HOW HE DID IT: Mayweather's Scintillating Display
In what was his most dominating performance since mastering Juan Manuel Marquez back in September of 2009, Floyd Mayweather retained his welterweight title and kept his professional unbeaten streak going with a quite scintillating display of boxing against Robert “The Ghost” Guerrero in Las Vegas last Saturday night.
Despite now being 36 years-old, Mayweather showed no signs of decline in what was his first outing in little over a year (it was also his first fight since being incarcerated back in June).
After two fairly even rounds, Mayweather seized control (that’s if he hadn’t already done so in the first two, but more on that in a moment) and dominated the remainder of the fight to earn himself a unanimous decision, winning 117-111 on all three of the judge’s scorecards.
After 12 rounds, Mayweather (now 44-0 with 26 Kos) had landed an astonishing 60% of his power shots, handing a very frustrated Guerrero (now 31-2-1 with 18 Kos) only the second defeat of his 33-fight professional career in the process.
And so, for the most part of this analysis, I’d like to touch upon some of the things Floyd Mayweather did at different stages throughout the fight which allowed him to subdue a tough opponent in Robert Guerrero with relative ease.
Lead hand work against the southpaw
Because both fighters often find their lead hands and feet are obstructed by each other’s during a southpaw/orthodox clash, the jab is not always the easiest punch to establish. In this scenario, to land the jab successfully, the lead foot will oftentimes have to be positioned to the inside of an opponent’s lead foot. The problem with this, of course, is that one would be inadvertently lining themselves up with an opponent’s more threatening power hand. Therefore, during a mixed lead clash, the advantage usually lies with the fighter who can continually work their lead foot to the outside of their opponent’s, enabling them to better set up their rear hand while simultaneously placing themselves at a safer angle in relation to their opponent’s rear hand.
Notice the contrasting body alignments and spacing in the two stills. When you have a matched lead clash (shown on the above left here between Mayweather and Mosley) the jab is the most efficient punch to land (longest weapon to the nearest target). When you have a mismatch of leads going on (shown on the above right here between our men of the hour, Mayweather and Guerrero) you’ll often see more body space between each fighter and also a lot of jockeying for position with the lead hand in an attempt to create a clearer path to the target. As a result, it’s often better to place more emphasis on the rear hand by stepping to the outside of an opponent’s lead foot. Simply put, the rear hand, particularly the rear straight, becomes arguably the most effective weapon for a fighter during a mixed lead clash.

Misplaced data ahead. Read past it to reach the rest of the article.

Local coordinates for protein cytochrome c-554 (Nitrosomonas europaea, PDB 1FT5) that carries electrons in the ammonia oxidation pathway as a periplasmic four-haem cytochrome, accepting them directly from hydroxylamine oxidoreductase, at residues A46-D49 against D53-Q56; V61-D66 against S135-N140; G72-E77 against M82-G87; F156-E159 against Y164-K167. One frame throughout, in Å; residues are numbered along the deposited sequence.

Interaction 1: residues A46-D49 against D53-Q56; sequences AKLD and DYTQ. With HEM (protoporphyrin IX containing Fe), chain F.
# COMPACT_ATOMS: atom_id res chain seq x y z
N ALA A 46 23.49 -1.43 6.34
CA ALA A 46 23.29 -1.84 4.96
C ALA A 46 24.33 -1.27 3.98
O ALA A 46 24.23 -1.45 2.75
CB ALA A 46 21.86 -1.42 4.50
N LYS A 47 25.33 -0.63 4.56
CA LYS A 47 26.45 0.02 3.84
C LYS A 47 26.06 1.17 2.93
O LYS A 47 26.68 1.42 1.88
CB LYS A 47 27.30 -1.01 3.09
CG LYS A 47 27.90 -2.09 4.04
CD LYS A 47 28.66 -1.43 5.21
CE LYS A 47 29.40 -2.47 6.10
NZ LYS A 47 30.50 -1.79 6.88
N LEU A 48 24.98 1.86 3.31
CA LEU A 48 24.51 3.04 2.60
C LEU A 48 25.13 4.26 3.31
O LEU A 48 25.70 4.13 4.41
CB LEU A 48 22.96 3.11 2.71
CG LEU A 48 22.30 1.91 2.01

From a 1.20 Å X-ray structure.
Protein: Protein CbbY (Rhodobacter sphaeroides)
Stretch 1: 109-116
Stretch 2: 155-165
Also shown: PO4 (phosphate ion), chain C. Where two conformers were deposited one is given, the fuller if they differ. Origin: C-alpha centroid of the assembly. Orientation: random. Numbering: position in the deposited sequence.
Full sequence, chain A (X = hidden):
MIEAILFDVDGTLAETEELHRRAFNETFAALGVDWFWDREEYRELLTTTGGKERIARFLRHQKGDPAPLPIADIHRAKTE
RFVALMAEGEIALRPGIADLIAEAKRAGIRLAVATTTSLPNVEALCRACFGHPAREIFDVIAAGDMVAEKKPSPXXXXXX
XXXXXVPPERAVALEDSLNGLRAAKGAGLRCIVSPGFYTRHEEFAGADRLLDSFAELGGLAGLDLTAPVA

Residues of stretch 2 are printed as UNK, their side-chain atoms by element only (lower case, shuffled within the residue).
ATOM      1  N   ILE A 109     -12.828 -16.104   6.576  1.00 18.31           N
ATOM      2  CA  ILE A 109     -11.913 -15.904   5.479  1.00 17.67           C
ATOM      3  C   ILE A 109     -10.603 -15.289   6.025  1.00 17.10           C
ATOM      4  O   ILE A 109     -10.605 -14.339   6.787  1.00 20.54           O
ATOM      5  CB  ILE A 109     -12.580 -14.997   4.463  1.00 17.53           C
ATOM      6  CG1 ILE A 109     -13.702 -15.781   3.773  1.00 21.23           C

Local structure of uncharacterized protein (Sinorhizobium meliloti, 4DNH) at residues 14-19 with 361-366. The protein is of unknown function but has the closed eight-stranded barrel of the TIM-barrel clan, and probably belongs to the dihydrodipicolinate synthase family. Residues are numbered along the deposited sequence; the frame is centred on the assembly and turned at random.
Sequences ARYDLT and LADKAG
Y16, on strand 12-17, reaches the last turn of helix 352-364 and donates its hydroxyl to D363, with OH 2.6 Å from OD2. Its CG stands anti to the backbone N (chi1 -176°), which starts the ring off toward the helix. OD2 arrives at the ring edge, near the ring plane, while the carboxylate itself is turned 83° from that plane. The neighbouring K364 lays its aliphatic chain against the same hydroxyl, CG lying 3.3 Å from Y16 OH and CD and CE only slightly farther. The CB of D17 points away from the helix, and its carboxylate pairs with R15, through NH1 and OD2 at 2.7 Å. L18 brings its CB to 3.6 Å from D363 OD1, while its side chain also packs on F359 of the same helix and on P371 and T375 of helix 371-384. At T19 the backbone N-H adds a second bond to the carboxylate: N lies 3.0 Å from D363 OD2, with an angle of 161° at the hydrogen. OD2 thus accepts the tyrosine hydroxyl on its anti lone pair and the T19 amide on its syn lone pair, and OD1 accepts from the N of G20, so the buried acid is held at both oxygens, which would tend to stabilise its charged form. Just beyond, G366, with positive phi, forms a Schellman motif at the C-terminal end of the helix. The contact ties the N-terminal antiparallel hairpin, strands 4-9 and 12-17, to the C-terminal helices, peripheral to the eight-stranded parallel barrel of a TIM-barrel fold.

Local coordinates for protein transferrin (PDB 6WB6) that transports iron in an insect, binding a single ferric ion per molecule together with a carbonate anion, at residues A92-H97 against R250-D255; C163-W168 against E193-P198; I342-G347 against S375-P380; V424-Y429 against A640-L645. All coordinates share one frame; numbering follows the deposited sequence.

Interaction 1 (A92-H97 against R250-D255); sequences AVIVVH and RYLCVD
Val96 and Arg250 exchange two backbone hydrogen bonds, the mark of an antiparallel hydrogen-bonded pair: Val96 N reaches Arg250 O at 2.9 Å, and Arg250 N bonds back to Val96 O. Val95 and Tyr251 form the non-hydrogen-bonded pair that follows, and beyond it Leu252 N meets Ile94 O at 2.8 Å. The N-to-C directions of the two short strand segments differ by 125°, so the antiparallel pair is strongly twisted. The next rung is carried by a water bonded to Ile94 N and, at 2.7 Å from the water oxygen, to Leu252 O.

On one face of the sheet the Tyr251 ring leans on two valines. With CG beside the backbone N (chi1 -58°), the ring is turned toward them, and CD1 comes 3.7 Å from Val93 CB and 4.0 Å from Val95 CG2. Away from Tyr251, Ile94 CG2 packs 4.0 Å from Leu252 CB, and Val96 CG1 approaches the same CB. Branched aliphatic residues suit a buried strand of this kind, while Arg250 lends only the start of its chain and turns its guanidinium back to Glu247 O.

To suggest that any chance of a Guerrero victory would be dependent on the success or failure of Floyd Mayweather’s right hand would have been a gross understatement to say the least. Without question, Mayweather is the owner of one of the best right hands in the sport and he has little problem making it work against orthodox opponents, let alone southpaws. Needless to say, despite being fully aware and as well prepared as he could have been for the right hand threat of Mayweather, Robert Guerrero couldn’t do a thing to avoid being hit with it almost at will. This is the mark of a true craftsman in boxing –it’s not only about how many different tools you can bring to the table, it’s also about how many different ways you can use a single tool.
So how did Mayweather manage to chop up Guerrero with little else apart from a right hand? Simple, he constantly set things up, creating false patterns for Guerrero to read before breaking away from them abruptly.
In the early going, and indeed, throughout most of the bout, Mayweather threw blinding jabs (or slow jabs) toward Guerrero’s lead hand to disturb Guerrero’s rhythm, control his lead hand and to disguise his (Mayweather’s) next plan of attack. Unlike regular jabs, a blinding or slow jab is a non-committal jab that is extended out and brought back without actually punching.
Here’s Mayweather throwing blinding jabs aimed at Guerrero’s lead glove during the early stages of the fight. Although its non-committal (the polar opposite to a thudding Sonny Liston stiff jab), the blinding jab is a great weapon to use against someone who is in an opposite lead to yourself (Guillermo Rigondeaux used it often to disrupt Nonito Donaire recently). As I mentioned earlier, when you have a mixed lead clash going on, you’ll see a lot of jockeying for position with the lead hand. The correct way to parry/cover/catch the jab of someone who is facing you in an unmatched lead is to use your own lead hand (the opposite of orthodox versus orthodox or southpaw versus southpaw where the rear hand should be used). Therefore, by throwing blinding jabs, you can occupy an opponent’s lead hand –discouraging them from trying to establish their own jab as well as manipulating the lead hand away from their guard to create openings.
Although the first two rounds were competitive on the surface, I believe Mayweather was simply laying down the ground work for his right hand. It’s what technicians do.
Execution of the right hand
I’ve already mentioned that Floyd Mayweather probably has the best right hand in the sport right now. But what does he do that makes it so special? Technically speaking, I’m of the opinion that he doesn’t throw it that much better than other fighters do. I’m pretty sure there are plenty of fighters out there that if you were to ask them to throw a straight right hand they would throw it with technical correctness. However, I don’t think there is a current fighter in boxing who has mastered the intangibles of a single punch quite like Floyd Mayweather has with his right hand. Sure, there are fighters out there who can hit harder than Floyd, but in terms of the set up –using feints and footwork to force his opponents into certain positions—and the delivery –mixing up the targets both high and low and narrow and wide in order to keep his opponents guessing as to where the next one is coming from, he may stand alone.